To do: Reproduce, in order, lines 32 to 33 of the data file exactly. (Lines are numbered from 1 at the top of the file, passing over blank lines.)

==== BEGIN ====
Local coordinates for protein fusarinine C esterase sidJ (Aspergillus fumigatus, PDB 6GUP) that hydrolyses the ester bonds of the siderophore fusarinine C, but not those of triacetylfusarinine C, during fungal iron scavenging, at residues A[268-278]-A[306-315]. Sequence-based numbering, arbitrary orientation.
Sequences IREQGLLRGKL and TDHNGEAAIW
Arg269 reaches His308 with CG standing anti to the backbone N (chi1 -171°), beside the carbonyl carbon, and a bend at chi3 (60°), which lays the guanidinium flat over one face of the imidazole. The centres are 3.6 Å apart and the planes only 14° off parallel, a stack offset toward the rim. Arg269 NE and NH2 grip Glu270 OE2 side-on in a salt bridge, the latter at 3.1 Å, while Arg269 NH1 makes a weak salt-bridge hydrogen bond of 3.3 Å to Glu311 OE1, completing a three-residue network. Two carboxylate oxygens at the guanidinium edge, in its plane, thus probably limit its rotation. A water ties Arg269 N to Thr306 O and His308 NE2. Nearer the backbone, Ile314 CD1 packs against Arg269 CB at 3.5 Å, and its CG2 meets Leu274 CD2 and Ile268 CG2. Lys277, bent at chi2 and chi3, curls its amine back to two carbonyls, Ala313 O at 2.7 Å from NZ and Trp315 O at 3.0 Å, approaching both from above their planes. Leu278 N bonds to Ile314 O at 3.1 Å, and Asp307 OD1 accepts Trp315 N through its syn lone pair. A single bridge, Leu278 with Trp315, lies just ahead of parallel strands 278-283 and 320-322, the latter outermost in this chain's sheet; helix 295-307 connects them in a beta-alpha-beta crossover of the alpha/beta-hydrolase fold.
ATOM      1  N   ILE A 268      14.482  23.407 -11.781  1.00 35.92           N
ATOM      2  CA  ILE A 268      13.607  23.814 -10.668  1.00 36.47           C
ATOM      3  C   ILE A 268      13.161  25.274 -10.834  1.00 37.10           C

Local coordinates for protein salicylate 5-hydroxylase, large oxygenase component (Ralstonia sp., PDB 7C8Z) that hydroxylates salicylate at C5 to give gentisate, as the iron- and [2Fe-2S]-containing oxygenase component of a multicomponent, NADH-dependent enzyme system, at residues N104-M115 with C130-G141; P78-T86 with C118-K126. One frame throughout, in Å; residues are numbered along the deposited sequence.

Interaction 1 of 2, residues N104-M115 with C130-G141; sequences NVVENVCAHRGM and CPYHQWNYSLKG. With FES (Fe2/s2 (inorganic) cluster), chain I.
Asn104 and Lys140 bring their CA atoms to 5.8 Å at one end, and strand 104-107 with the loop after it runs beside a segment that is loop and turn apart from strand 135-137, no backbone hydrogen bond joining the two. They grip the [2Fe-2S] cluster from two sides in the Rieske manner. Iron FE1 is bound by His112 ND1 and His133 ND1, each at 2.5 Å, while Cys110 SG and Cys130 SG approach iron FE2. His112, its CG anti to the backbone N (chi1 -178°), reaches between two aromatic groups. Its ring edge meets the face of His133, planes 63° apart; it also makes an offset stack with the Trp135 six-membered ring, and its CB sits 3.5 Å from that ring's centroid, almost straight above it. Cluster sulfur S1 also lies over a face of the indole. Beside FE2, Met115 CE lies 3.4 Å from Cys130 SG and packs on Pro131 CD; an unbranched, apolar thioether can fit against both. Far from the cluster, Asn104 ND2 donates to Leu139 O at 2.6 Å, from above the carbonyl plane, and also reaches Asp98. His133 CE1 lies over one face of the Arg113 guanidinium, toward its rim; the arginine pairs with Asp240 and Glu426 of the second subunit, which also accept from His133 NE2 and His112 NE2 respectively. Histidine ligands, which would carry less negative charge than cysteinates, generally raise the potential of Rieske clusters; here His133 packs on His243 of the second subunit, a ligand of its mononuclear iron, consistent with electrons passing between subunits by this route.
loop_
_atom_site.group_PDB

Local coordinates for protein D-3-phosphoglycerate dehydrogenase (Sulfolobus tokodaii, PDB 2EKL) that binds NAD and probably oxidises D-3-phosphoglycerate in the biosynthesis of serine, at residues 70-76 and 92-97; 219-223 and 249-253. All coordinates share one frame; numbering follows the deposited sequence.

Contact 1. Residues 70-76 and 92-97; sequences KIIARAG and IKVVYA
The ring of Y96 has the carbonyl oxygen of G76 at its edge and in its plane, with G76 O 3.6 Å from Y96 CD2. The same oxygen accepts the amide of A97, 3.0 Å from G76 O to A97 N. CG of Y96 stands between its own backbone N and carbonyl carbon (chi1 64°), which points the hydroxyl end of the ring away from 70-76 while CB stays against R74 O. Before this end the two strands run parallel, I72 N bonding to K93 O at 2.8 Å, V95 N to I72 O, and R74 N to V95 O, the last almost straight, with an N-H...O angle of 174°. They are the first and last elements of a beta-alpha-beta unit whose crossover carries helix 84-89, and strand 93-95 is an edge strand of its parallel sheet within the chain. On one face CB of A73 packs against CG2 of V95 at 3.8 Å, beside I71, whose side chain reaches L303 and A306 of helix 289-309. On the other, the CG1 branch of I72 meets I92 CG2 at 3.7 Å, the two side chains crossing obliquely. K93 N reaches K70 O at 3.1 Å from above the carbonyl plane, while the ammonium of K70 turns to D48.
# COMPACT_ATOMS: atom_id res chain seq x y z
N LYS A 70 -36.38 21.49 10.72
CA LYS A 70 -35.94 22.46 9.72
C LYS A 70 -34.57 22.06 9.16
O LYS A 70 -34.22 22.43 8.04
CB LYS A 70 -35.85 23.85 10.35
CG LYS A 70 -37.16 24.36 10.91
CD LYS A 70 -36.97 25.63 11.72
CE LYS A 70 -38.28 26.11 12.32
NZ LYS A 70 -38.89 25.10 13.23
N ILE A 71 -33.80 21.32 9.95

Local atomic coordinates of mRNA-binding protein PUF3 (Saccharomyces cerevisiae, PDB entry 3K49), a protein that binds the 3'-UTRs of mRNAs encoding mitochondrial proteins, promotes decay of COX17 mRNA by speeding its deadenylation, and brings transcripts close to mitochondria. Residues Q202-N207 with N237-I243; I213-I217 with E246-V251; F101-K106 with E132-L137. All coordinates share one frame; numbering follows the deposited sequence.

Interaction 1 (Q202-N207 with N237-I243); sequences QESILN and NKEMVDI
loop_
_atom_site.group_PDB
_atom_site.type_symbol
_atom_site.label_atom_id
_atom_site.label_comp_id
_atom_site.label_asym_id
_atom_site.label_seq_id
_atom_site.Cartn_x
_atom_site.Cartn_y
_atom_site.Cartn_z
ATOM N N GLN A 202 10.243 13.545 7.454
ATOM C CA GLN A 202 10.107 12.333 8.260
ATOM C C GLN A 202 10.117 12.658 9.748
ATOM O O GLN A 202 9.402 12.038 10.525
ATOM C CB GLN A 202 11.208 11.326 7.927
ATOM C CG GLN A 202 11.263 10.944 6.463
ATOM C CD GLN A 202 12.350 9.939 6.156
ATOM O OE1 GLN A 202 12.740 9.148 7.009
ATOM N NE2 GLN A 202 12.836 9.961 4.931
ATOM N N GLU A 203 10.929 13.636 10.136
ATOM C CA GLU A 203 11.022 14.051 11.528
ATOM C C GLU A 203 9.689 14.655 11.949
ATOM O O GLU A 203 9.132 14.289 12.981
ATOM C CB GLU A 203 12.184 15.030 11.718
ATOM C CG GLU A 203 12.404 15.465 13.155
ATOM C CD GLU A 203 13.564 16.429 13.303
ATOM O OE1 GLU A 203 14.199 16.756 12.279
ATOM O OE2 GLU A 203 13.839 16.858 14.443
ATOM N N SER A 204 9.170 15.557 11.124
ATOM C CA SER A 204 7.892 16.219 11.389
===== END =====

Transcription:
_atom_site.label_comp_id
_atom_site.label_asym_id